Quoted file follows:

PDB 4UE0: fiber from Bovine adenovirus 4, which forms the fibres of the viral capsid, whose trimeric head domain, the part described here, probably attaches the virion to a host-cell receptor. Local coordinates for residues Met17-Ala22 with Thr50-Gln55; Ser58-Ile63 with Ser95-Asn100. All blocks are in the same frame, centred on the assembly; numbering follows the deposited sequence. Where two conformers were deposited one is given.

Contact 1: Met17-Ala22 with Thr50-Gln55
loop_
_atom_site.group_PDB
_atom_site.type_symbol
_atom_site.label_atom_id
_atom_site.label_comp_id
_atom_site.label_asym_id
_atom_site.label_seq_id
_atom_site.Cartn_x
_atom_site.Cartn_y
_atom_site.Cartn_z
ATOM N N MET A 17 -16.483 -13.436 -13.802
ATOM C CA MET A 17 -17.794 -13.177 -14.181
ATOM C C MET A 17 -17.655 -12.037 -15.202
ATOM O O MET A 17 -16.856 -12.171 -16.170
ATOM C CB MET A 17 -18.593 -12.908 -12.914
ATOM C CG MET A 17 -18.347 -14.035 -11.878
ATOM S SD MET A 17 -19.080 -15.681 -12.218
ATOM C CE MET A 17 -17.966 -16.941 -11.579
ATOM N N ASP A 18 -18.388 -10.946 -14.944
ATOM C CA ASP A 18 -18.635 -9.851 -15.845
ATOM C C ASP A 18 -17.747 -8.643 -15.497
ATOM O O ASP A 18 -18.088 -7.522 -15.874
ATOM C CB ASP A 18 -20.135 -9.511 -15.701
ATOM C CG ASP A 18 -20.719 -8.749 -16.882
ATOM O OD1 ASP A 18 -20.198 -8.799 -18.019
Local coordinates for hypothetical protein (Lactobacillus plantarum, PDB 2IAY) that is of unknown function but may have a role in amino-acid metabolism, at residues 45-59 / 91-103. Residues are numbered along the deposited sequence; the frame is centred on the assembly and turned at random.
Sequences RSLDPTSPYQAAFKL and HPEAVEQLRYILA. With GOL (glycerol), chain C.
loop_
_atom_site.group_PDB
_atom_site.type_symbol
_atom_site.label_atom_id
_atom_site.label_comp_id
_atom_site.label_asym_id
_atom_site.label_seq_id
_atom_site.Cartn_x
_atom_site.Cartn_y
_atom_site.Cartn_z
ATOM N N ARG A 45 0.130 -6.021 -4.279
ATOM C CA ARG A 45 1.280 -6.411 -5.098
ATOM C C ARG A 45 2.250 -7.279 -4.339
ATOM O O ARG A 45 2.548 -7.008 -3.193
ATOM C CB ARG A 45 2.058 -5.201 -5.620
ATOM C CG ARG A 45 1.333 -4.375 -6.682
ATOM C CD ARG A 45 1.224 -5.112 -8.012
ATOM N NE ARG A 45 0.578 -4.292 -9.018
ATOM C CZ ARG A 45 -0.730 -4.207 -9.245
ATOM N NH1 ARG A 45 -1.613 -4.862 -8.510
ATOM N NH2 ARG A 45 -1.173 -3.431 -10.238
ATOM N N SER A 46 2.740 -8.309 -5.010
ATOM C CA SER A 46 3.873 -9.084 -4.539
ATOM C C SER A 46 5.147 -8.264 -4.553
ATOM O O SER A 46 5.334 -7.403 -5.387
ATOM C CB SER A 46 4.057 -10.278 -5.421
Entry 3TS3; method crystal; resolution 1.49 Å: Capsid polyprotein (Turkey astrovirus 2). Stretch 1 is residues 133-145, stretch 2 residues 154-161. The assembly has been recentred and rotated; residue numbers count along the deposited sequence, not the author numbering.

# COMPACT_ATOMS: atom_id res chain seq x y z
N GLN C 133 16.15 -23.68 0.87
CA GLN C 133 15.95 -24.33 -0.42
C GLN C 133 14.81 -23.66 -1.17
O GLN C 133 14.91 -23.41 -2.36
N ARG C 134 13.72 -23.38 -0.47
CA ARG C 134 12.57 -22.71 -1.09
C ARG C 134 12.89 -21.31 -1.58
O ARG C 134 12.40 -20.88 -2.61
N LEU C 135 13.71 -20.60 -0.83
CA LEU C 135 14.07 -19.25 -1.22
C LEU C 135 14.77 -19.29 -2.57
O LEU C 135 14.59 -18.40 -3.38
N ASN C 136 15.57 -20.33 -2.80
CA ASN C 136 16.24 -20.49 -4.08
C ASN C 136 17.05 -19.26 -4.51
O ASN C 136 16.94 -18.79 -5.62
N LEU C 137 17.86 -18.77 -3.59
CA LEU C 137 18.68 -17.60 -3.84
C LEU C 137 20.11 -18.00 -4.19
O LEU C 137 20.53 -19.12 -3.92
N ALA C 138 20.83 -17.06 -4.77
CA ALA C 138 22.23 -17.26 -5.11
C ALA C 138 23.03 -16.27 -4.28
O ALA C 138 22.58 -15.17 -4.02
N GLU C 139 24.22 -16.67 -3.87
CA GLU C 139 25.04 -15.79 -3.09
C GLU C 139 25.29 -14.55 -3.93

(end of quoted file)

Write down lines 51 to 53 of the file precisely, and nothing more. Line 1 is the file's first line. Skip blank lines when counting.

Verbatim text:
ATOM N N SER A 46 2.740 -8.309 -5.010
ATOM C CA SER A 46 3.873 -9.084 -4.539
ATOM C C SER A 46 5.147 -8.264 -4.553